There is something slightly ridiculous about the routine spin that defeated parties have to deploy after local election results. Losing, they say, is less of a set-back than it looks; the other side’s victory is not all that victorious.
That has been the message from the Tories and Lib Dems this morning as they survey the damage from last night’s ballot-box pummelling. There is an element of truth in the assertion that mid-term polls always inflate anti-incumbent feeling. Local factors aside, the question such a poll implicitly asks of voters is “do you like the government?”. The question in a general election is “will you change the government?” They are similar, but not the same. Last night’s swing to Labour doesn’t demonstrate any national appetite to have Ed Miliband as prime minister (just as equivalent polls in the past have never signalled the country’s readiness to install Neil Kinnock, William Hague or any other unsuccessful opposition leader). Many Labour MPs and supporters wll be encouraged that Miliband has struck a note of humility and caution in his response to the results so far:
I also want to say something to those people who voted for other parties and the many people who did not vote at all … I will work tirelessly between now and the next General Election to win your trust … I know we have more work to do.
Anything more triumphant than that would have earned skeptical groans. The realism is itself a sign of progress in Labour's approach.
So what is the significance of last night’s vote? Just a couple of thoughts to begin with.
First, Labour will be relieved to see that their national share of the vote roughly reflects recent opinion poll trends. As recently as January of this year, the Tories had a lead over Labour – the enduring impact of the so-called “veto effect” from David Cameron’s sabotage of a Brussels treaty in December. Since the Budget, Labour has pulled ahead and opened up some more robust leads, even touching double digits on a good day for Miliband. Lurking in the back of most Labour minds is the fear that the lead is soft, likely to melt in the heat of a campaign. Party strategists would have preferred a vote share above 40% last night to really demonstrate that the advantage was setting, but they’ll take 39%. Much less than that and it would have been very hard for Miliband to claim any serious momentum in the country.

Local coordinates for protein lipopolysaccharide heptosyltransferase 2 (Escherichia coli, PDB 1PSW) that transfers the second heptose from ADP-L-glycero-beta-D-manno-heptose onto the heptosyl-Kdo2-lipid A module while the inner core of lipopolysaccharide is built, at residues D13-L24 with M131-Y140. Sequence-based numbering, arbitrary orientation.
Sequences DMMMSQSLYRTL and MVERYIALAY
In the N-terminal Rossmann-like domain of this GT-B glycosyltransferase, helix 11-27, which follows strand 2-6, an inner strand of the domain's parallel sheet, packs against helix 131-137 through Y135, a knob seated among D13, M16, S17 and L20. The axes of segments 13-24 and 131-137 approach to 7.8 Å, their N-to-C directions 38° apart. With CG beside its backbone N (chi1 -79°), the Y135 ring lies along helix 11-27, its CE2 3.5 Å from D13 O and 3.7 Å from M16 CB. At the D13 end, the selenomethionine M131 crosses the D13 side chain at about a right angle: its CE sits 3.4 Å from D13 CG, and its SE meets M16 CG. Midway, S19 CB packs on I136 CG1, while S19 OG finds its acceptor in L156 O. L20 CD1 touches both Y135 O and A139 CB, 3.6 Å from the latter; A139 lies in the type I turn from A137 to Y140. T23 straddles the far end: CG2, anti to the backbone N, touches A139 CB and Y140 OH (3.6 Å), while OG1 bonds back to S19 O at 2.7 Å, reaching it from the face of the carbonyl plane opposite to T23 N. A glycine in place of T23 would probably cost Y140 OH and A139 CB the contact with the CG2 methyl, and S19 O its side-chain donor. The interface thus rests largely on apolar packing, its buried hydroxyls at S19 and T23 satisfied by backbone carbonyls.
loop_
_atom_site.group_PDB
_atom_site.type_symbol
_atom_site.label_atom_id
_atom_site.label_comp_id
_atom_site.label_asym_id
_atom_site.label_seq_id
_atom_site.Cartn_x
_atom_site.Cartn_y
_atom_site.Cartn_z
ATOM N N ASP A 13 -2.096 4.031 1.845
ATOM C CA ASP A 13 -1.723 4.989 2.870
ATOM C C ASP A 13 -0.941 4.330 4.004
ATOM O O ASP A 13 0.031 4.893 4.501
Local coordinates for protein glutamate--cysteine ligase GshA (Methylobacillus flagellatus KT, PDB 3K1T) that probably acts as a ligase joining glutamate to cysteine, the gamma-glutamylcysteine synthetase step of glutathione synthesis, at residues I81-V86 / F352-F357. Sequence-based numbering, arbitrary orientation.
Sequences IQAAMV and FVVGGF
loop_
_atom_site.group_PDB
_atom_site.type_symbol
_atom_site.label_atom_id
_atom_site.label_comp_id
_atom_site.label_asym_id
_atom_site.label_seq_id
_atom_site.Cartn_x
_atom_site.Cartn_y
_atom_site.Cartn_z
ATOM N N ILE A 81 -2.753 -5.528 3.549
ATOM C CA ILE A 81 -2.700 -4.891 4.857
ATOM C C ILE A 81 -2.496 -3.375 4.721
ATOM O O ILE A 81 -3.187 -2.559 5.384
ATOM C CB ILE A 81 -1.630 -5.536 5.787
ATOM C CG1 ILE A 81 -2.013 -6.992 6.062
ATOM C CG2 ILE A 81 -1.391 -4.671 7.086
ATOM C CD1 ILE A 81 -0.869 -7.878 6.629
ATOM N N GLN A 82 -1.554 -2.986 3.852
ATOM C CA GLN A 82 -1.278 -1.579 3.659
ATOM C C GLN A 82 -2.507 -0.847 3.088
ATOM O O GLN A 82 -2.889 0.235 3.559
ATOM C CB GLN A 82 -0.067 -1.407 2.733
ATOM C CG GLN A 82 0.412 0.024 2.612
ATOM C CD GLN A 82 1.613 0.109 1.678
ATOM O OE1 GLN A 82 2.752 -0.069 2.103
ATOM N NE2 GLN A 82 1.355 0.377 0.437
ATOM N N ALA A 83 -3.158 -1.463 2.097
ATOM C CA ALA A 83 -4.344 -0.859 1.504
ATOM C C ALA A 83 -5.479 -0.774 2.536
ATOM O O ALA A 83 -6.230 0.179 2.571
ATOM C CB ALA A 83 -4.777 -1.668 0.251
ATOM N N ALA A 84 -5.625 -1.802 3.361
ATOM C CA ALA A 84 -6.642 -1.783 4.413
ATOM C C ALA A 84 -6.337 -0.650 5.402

Second, the comparison with previous mid-term hammerings for incumbents doesn’t quite stand because there is a coalition government and a hung parliament. That means the Tories still need to be advancing in parts of the country to stand a chance of winning an outright majority at the next general election. Any kind of retreat by the Conservatives raises questions about David Cameron’s national strategy. Indeed, those questions have been raised pretty vocally overnight. Patience is wearing thin with a leader who has yet to demonstrate that he has a plan to mine hitherto undiscovered seams of potential Tory support. It is worth adding too that in last year’s local elections the Conservatives actually gained seats, largely because a lot of their voters bothered to turn out. The best explanation is that they came to the ballot to reject AV and threw in a vote for the Tory council while there were there.
That leaves many Tories thinking that in order to consolidate and advance, they need issues that animate the party base, fire up traditional Conservative sentiment (and play on anti-Lib Dem feeling). That perception will be strengthened by a relatively hearty vote for Ukip last night. So Cameron is going to come under a lot of pressure to act and sound more like an “authentic” Tory, which is a very hazardous proposition. The Conservatives didn’t miss out on a majority in 2010 because people thought they were insufficiently obsessed with crime, Europe and immigration.
If Boris Johnson is re-elected as London Mayor, as seems the most probable outcome, Cameron’s headache simply gets worse. Ken Livingstone’s likely defeat has been so well advertised that no-one can see it as an “upset” for Ed Miliband. It is priced into expectations now. But people – well, Tories in particular – will see Boris bucking the national trend, persuading a leftish metropolis that he’s alright really and beating a weak Labour candidate. That highlights the question of why Cameron keeps failing to do the same.
This is all exceedingly bad for the Lib Dems. In recent weeks I’ve noticed more confidence on the Labour side that Nick Clegg’s party is irredeemably stuffed. Tories too are privately saying that they can’t really see any viable electoral escape routes for their coalition partner. In the past, whenever a delegation of irate MPs has challenged Cameron to choose between his coalition partners and his party, he has sided with the latter. The pressure on Cameron to assert a more robust Conservative identity – which comes increasingly from liberal Tories as well as the right – combined with a growing Labour appetite for “finishing the job” of crushing Clegg means the third party could be about to face a murderous squeeze.